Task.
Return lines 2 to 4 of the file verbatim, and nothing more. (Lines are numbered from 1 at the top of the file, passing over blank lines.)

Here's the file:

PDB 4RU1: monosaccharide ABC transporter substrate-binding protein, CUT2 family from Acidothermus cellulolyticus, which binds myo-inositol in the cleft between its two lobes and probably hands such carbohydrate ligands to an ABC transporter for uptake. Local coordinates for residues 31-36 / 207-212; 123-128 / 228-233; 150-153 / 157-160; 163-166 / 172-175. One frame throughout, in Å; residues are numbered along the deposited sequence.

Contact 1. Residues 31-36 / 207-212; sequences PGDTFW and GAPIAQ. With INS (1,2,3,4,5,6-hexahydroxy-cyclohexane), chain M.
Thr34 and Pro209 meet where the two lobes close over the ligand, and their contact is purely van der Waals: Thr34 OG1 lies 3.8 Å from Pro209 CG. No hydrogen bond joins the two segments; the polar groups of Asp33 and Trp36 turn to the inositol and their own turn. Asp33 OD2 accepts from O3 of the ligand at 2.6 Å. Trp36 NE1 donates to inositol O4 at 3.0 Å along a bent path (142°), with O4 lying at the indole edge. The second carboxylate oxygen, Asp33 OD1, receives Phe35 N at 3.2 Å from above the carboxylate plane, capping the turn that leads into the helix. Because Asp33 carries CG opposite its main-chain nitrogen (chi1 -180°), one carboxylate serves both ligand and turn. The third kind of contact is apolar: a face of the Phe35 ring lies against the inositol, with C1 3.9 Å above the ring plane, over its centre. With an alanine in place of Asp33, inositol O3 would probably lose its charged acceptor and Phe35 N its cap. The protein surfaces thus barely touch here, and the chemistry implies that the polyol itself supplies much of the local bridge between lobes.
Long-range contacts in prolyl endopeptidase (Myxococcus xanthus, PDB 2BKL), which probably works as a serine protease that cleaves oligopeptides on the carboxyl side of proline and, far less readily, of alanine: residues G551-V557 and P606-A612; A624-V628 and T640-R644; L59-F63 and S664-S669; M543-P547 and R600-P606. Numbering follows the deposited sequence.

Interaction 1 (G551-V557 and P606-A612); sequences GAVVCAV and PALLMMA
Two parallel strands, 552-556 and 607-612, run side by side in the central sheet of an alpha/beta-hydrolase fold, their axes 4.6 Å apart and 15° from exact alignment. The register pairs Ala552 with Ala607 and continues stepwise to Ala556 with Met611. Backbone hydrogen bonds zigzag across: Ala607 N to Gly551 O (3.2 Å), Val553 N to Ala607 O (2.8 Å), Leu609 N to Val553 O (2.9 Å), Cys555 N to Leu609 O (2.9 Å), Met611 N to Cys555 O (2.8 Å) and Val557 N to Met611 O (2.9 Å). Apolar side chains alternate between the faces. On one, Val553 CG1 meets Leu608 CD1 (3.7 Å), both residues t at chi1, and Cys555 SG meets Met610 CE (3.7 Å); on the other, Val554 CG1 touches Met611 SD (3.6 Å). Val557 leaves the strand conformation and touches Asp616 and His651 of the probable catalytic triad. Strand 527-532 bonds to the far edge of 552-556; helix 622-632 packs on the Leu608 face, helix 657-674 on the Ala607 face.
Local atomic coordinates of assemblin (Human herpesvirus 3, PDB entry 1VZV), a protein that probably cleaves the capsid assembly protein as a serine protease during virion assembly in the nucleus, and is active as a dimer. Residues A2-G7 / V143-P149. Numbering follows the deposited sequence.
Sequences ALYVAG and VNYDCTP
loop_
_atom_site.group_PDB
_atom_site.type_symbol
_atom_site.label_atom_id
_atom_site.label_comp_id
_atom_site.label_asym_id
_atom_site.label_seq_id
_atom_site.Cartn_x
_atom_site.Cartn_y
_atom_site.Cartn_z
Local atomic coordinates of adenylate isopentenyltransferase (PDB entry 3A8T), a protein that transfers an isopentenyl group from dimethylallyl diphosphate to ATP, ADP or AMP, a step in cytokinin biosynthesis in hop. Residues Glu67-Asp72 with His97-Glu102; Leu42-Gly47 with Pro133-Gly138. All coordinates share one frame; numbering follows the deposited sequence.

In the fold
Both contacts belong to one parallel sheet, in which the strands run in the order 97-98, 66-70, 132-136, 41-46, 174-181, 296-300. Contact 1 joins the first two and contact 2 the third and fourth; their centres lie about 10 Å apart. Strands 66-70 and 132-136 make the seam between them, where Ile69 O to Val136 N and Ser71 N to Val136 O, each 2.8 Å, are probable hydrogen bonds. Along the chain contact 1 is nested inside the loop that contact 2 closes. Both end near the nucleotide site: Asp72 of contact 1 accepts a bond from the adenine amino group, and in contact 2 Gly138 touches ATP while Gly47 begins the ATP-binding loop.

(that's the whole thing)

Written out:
Contact 1. Residues 31-36 / 207-212; sequences PGDTFW and GAPIAQ. With INS (1,2,3,4,5,6-hexahydroxy-cyclohexane), chain M.
Thr34 and Pro209 meet where the two lobes close over the ligand, and their contact is purely van der Waals: Thr34 OG1 lies 3.8 Å from Pro209 CG. No hydrogen bond joins the two segments; the polar groups of Asp33 and Trp36 turn to the inositol and their own turn. Asp33 OD2 accepts from O3 of the ligand at 2.6 Å. Trp36 NE1 donates to inositol O4 at 3.0 Å along a bent path (142°), with O4 lying at the indole edge. The second carboxylate oxygen, Asp33 OD1, receives Phe35 N at 3.2 Å from above the carboxylate plane, capping the turn that leads into the helix. Because Asp33 carries CG opposite its main-chain nitrogen (chi1 -180°), one carboxylate serves both ligand and turn. The third kind of contact is apolar: a face of the Phe35 ring lies against the inositol, with C1 3.9 Å above the ring plane, over its centre. With an alanine in place of Asp33, inositol O3 would probably lose its charged acceptor and Phe35 N its cap. The protein surfaces thus barely touch here, and the chemistry implies that the polyol itself supplies much of the local bridge between lobes.
Long-range contacts in prolyl endopeptidase (Myxococcus xanthus, PDB 2BKL), which probably works as a serine protease that cleaves oligopeptides on the carboxyl side of proline and, far less readily, of alanine: residues G551-V557 and P606-A612; A624-V628 and T640-R644; L59-F63 and S664-S669; M543-P547 and R600-P606. Numbering follows the deposited sequence.